Rod Marinelli giving the Cowboys' D credibility

Rod Marinelli has quickly won the respect of his players on the Cowboys' defense.

IRVING, Texas — The Dallas Cowboys' coaching staff is showing its age. And that's a good thing.

New defensive coordinator Monte Kiffin, a spry 73, has been reunited with the 63-year-old Rod Marinelli. The two were part of a remarkable coaching staff in Tampa Bay for a decade, and they will try to replicate some of that success with the Cowboys. Kiffin is regarded as the architect of the famed "Tampa 2" defense. But these two men will essentially be co-defensive coordinators this season. All it takes is watching one practice to realize how prominent a role Marinelli will play.

Marinelli, who spent the past four seasons with the Bears after a disastrous run as head coach with Detroit, has quickly won the respect of his players. The Vietnam veteran has a "gimpy swagger" to him, according to head coach Jason Garrett. And Garrett was speaking in a literal sense, because Marinelli has a pronounced limp. In fact, I'd heard so many folks reference the limp that I asked Marinelli on Tuesday whether it was an old football injury. He politely deflected the question, saying "it does its thing, I do mine." And he's never discussed his one-year tour of duty in Vietnam, either.

During the organized team activities that have been open to the media, Marinelli's military influence has been easy to detect. He appears to be the most energetic coach on staff, and players appear to feed off his enthusiasm. Off the field, Marinelli is fairly soft-spoken. It's not likely he'll provide the juicy sound bites that Rob Ryan delivered on a weekly basis.

"He coached Warren Sapp, one of the best who ever did it," said Cowboys defensive lineman Jason Hatcher recently. "So every day I'm either texting him or asking him, 'Coach, how was today's practice? What do I need to work on?' He'll text me back and say either 'more get-off [or] better hands.' With a guy like that you soak up all you can for him. I'm looking forward to seeing how I play this year."

Players seemed to enjoy being around Ryan, but the utter lack of discipline that showed up in games was stunning. On several occasions, the defense couldn't get the correct number of players on the field. The Cowboys hope to simplify things by transitioning to a 4-3 scheme. And Marinelli wants to make it clear that everyone at the line of scrimmage needs to pressure the quarterback. He refers to defensive linemen as "rushmen." And he even changed the sign on his unit's meeting room to drive home the point.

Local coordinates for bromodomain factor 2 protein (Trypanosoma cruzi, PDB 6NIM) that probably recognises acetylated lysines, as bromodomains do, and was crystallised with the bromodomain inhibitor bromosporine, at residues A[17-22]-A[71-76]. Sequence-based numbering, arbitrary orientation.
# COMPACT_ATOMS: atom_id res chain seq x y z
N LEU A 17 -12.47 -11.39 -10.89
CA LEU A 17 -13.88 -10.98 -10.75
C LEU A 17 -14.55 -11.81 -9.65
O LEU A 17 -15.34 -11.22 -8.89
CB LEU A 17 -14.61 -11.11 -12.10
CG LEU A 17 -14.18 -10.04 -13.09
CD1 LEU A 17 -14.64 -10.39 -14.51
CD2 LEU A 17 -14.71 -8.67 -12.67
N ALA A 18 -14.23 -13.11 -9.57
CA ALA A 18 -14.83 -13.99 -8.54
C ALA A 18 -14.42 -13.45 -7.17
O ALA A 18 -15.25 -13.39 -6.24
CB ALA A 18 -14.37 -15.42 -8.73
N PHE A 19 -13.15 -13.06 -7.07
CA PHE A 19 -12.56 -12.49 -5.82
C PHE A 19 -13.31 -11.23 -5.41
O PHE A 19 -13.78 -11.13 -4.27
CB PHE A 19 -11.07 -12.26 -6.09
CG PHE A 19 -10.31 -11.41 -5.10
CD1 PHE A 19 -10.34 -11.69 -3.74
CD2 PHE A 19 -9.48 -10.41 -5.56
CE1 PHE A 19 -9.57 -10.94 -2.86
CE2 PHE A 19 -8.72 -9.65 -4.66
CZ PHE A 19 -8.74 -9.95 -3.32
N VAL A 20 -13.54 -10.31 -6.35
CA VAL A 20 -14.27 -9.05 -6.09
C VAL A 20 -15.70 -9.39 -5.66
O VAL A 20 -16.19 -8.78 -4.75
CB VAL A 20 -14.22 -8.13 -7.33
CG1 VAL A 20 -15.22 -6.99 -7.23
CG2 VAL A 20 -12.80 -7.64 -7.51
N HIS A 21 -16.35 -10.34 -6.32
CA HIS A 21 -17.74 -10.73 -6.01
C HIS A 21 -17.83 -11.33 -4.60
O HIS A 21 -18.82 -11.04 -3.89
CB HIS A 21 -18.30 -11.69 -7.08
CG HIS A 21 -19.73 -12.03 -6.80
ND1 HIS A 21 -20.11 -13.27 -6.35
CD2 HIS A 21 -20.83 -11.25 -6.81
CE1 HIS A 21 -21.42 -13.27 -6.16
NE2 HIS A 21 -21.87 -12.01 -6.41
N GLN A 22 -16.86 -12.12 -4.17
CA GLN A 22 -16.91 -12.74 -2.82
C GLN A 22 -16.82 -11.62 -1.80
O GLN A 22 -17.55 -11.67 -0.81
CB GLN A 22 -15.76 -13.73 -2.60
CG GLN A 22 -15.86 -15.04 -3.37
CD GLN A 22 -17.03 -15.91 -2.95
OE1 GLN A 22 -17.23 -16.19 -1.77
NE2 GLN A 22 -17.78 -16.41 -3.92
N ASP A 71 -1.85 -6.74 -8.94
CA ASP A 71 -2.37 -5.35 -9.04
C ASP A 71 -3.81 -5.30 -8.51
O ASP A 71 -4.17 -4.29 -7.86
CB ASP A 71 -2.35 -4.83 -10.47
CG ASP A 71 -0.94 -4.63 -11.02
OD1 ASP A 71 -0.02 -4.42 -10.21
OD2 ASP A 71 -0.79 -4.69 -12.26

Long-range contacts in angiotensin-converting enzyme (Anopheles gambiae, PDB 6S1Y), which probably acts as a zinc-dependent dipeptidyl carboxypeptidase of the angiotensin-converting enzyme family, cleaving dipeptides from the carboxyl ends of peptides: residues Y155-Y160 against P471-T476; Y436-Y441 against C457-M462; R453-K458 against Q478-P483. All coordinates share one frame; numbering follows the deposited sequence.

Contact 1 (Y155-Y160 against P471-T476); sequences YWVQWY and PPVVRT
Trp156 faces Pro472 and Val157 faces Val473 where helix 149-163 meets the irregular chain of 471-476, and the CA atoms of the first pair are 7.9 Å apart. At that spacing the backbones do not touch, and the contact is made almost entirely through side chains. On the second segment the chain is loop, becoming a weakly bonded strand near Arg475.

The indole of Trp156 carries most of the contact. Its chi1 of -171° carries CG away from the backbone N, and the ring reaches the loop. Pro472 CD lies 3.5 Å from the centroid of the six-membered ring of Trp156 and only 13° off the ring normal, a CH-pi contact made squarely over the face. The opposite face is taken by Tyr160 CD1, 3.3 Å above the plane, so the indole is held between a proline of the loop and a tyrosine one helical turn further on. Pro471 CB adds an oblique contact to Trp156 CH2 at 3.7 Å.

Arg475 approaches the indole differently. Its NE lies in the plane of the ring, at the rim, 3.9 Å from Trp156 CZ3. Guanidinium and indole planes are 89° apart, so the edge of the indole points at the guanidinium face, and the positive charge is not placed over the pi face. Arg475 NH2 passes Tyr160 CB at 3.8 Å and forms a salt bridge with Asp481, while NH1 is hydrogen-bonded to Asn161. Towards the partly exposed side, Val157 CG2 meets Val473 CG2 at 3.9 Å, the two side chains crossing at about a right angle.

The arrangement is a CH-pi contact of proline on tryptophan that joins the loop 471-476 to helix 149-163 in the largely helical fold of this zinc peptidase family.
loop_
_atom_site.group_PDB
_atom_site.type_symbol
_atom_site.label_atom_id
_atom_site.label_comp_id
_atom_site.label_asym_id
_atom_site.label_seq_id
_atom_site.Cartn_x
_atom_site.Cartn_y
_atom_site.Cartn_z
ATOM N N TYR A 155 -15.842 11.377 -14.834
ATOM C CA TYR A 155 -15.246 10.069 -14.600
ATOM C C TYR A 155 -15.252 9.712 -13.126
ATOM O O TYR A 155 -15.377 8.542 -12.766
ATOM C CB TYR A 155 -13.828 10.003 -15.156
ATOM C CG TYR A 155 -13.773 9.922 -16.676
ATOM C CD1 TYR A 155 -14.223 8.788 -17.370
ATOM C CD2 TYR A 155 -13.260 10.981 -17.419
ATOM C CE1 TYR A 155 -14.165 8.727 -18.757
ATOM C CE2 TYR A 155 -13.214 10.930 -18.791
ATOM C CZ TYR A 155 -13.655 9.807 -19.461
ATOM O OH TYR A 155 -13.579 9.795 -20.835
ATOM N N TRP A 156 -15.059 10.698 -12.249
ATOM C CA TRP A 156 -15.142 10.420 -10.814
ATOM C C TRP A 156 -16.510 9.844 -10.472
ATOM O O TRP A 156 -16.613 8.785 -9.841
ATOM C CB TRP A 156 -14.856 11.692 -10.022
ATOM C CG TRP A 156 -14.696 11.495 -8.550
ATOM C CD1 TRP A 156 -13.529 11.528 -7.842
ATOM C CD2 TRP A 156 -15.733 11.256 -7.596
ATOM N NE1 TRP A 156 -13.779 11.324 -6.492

"In the four-man front, you try to identify a position or men with one thing they got to be able to do, and that's that," Marinelli told reporters last month. "It's very clear. It's all part of what we are. We make sure we understand it and we just go on from there."

The Bears finished with 41 sacks and a league-leading 44 takeaways in 2012. Incidentally, five of those takeaways came in a win over the Cowboys. Garrett has done everything in his power to emphasize takeaways since taking over midway through the 2010 season, but the Cowboys have continued to lag in that area. It will be interesting to see how defensive ends Anthony Spencer and DeMarcus Ware perform with their hands on the ground. Too many times they were asked to drop back in coverage while playing outside linebacker. That will be a rare sight in this new scheme.


Former associates of Kiffin's and Marinelli's such as Mike Tomlin and Herm Edwards rave about the Cowboys' new assistants. Edwards has said that Marinelli will have the biggest impact on the Cowboys' defense. He's widely regarded as one of the best teachers of fundamentals in the league. And that's something the Cowboys desperately need. Marinelli says he asks himself the same question before he leaves for work every morning:

"How do I add value?" he told "I have a great passion for this game, and that passion is directed into my teaching. This is a special opportunity."

This is a destination job for both Kiffin and Marinelli, in part because they're nearing the end of their careers. But you wouldn't know it by watching them.

"I know they're old," said linebacker Justin Durant. "But you forget about that immediately when you're around them for a little bit.